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1. Jul 5, 2016

### MrDickinson

lim_(h->0^-) (e^(x+h)/((x+h)^2-1)-e^(x+h)/(x^2-1))/h = -(2 e^x x)/(x^2-1)^2

I know how to differentiate the expression using the quotient rule; however, I want to use the limit definition of a derivative to practice it more.This desire to practice led me into a trap! Now I just can't simplify the expression...

PLEASE give a thorough, step by step explanation. Thanks!

Here is a link to wolfram with the function

https://www.wolframalpha.com/input/...or"}&rawformassumption={"MC",""}->{"Formula"}

2. Jul 5, 2016

### Amentia

Hello, I don't understand why in the second term you have e^(x+h) instead of e^x if you are using [f(x+h) - f(x)]/h.

3. Jul 5, 2016

### MrDickinson

Sorry, I just took that from wolfram. It was supposed to be what I had typed in (didn't want to retype), but I see the problem. It seems I did not correctly type in what I wanted to take the limit of...I actually didn't even notice that because wolfram wasn't that helpful (it just says simplify without giving the steps to simplify) so I just moved on..

Here, I will upload a picture of my work to make it easier....

Also, my work is partial, but it doesn't matter because no matter what I did, I could not get the function out of an undefined form using algebra.

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4. Jul 5, 2016

### Amentia

I don't see very well all the lines but I think the last line is correct. You just need to find a way to continue. You have:

$$\frac{e^x}{D} \left[ \frac{e^h}{h}x^2- \frac{e^h}{h} - \frac{x^2}{h} -2x - h - \frac{1}{h} \right]$$

where D is your denominator without the h that I moved upwards. So from there you have to group term to remove the problems with infinity that you could have with terms like 1/h.

For example:

$$\frac{e^x}{D} \left[ \left(\frac{e^h}{h}- \frac{1}{h}\right)x^2 +\left(\frac{1}{h}- \frac{e^h}{h}\right) -2x - h \right]$$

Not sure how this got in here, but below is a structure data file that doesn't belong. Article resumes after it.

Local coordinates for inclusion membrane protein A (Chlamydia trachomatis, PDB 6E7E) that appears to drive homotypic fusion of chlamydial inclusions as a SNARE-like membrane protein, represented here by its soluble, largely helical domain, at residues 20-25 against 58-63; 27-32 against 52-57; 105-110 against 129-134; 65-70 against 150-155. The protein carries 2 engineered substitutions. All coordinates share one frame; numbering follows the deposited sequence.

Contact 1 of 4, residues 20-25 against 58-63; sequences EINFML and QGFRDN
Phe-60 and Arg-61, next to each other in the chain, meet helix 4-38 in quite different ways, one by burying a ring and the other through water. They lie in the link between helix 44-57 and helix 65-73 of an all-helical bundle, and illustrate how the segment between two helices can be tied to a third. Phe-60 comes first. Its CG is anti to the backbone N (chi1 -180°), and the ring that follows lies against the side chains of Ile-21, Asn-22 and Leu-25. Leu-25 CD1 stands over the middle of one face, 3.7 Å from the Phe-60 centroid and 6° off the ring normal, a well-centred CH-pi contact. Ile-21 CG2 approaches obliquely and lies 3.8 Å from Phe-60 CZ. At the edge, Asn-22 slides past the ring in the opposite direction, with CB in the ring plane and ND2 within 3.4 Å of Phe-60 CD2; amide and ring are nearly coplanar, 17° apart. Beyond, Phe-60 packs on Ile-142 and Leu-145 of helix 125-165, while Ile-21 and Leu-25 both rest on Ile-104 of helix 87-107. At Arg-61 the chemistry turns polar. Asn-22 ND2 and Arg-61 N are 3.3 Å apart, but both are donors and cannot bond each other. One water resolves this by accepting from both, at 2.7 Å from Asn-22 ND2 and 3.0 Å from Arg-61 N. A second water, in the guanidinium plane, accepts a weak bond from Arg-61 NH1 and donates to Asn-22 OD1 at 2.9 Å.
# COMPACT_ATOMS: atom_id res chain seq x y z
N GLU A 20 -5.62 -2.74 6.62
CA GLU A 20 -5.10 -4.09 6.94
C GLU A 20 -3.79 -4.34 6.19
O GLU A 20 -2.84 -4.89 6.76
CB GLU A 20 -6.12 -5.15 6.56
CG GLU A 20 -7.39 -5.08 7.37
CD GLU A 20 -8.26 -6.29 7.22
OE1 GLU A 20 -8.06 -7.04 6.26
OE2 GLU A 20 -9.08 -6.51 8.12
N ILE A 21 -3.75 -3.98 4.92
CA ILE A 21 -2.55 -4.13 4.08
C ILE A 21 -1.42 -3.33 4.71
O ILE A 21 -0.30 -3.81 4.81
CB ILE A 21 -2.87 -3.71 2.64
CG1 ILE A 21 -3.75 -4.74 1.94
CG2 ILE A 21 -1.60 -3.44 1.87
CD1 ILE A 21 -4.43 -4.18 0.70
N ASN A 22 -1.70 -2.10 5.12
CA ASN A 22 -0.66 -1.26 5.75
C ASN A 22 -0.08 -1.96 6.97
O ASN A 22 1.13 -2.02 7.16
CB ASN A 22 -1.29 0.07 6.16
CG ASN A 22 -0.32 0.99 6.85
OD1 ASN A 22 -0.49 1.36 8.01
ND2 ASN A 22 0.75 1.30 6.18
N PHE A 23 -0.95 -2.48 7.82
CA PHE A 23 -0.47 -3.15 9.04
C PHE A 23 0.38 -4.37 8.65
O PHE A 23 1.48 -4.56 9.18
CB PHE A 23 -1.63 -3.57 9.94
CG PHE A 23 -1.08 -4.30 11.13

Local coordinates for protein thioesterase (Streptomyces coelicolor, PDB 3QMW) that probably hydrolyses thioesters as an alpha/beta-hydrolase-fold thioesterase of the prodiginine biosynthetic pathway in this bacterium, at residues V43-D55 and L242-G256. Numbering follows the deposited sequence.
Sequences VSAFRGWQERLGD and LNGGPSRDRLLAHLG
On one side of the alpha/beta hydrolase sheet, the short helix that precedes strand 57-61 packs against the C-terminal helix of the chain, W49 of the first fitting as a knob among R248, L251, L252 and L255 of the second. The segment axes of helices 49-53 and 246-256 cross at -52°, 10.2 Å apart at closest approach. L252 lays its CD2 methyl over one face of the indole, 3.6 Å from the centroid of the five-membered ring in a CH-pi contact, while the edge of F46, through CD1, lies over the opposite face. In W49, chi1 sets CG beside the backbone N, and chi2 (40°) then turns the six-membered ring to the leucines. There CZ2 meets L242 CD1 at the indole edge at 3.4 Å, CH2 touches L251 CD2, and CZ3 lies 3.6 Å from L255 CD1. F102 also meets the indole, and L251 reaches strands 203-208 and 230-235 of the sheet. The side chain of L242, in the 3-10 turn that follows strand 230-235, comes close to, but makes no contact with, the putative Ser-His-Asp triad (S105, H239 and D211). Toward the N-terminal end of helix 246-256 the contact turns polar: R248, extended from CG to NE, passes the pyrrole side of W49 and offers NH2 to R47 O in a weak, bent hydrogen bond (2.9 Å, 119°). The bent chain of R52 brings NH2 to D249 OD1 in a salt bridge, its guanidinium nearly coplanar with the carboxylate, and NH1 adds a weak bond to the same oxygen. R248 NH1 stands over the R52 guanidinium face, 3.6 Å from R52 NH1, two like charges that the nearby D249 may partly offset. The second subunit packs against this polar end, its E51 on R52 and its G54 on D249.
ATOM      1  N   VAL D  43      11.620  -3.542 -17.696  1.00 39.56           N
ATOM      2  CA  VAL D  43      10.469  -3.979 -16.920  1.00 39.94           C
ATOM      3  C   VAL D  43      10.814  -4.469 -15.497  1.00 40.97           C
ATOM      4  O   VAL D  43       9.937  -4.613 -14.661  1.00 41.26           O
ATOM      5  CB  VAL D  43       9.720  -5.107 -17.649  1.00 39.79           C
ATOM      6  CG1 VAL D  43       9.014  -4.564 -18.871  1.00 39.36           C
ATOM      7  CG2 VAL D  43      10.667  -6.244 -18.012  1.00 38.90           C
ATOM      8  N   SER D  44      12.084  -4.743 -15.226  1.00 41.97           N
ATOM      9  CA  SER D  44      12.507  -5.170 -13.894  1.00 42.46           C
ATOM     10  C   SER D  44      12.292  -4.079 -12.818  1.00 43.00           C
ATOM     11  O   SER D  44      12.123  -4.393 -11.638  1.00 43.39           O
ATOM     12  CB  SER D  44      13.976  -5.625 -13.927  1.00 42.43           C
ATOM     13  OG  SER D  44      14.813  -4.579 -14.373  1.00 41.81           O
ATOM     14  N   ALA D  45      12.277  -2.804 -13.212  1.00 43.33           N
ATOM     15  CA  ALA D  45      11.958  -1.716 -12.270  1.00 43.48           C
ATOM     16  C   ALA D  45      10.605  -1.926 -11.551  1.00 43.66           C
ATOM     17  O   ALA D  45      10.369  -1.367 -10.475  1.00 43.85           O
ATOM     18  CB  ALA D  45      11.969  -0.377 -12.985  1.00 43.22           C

And now if you know how to develop the exponential, it should be straightforward.

5. Jul 5, 2016

### MrDickinson

What does it mean to "develop" the exponential? I apologize, I never really understood math terminology. Words like argument and stuff... always go beyond me

Thanks

6. Jul 5, 2016

### Amentia

What I mean is to use this formula:

$$e^h = 1+h+h^2/2 + h^3/3! + ... = \sum_{n=0}^{\infty} h^n/n!$$

But you only need:

$$e^h = 1 + h +o(h^2)$$

because all the higher terms will vanish when you set h = 0.

7. Jul 5, 2016

### MrDickinson

Is this a series? I have not taken calculus 2.... is there a way to simplify this limit without using a series? I am not really familiar with them....

8. Jul 5, 2016

### Amentia

Yes, and it must be possible but right now I don't remember another way to simplify.

9. Jul 5, 2016

### MrDickinson

Thank you.This problem is a practice problem to develop the quotient rule for differentiation (I have only taken calculus 1 and am waiting to take calculus 2). I decided that I would like to try to use the limit definition to find the derivative for this particular function (I usually pick complicated looking functions to really challenge my limited capacities). Thanks for all of the help though!